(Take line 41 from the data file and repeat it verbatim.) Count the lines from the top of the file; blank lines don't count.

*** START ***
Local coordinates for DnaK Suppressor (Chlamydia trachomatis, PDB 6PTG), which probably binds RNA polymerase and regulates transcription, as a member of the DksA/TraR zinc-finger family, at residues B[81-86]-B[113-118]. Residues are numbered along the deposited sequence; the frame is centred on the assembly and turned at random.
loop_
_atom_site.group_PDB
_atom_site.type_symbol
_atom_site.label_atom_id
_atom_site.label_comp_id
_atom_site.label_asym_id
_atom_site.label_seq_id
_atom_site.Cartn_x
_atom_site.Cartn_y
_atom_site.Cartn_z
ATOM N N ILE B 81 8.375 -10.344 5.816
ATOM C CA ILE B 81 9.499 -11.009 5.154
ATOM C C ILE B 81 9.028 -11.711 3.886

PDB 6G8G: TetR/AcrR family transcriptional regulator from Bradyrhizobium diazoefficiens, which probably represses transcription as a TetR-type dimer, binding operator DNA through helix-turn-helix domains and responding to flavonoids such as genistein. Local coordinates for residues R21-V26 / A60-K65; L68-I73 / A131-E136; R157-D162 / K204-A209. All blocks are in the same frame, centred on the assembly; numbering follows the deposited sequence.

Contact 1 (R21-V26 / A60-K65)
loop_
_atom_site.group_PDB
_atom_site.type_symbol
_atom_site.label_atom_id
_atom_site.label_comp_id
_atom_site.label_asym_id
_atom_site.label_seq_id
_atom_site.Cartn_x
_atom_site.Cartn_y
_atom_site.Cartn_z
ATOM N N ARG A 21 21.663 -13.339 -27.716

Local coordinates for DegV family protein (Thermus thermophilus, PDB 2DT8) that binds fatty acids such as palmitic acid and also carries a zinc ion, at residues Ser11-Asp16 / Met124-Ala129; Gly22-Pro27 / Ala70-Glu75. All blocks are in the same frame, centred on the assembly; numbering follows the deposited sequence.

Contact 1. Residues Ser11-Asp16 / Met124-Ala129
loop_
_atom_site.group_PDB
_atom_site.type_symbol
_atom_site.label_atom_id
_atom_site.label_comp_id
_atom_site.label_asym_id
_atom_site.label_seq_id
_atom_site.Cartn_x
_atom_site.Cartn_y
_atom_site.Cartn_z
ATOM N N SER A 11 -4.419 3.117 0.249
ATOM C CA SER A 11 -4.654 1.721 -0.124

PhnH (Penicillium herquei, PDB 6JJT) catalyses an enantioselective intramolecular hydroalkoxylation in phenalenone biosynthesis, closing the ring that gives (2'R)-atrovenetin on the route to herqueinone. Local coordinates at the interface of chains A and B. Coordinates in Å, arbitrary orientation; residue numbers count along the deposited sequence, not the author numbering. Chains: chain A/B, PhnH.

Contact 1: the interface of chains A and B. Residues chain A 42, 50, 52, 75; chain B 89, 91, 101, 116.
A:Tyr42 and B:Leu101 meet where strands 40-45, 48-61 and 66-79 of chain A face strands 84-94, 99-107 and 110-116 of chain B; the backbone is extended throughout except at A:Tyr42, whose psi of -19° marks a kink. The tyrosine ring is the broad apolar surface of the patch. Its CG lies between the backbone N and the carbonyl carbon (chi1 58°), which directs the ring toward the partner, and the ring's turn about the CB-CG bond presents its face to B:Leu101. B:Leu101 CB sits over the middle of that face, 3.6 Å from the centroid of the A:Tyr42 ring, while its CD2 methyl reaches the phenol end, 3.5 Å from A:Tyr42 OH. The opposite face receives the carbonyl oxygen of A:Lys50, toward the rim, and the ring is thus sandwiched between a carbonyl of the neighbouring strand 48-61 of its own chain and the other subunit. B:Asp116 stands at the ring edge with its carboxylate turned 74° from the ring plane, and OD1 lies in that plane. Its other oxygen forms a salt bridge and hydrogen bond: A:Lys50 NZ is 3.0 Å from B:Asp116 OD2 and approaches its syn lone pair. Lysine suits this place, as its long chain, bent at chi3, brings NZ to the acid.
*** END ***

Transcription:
ATOM C CA SER A 11 -4.654 1.721 -0.124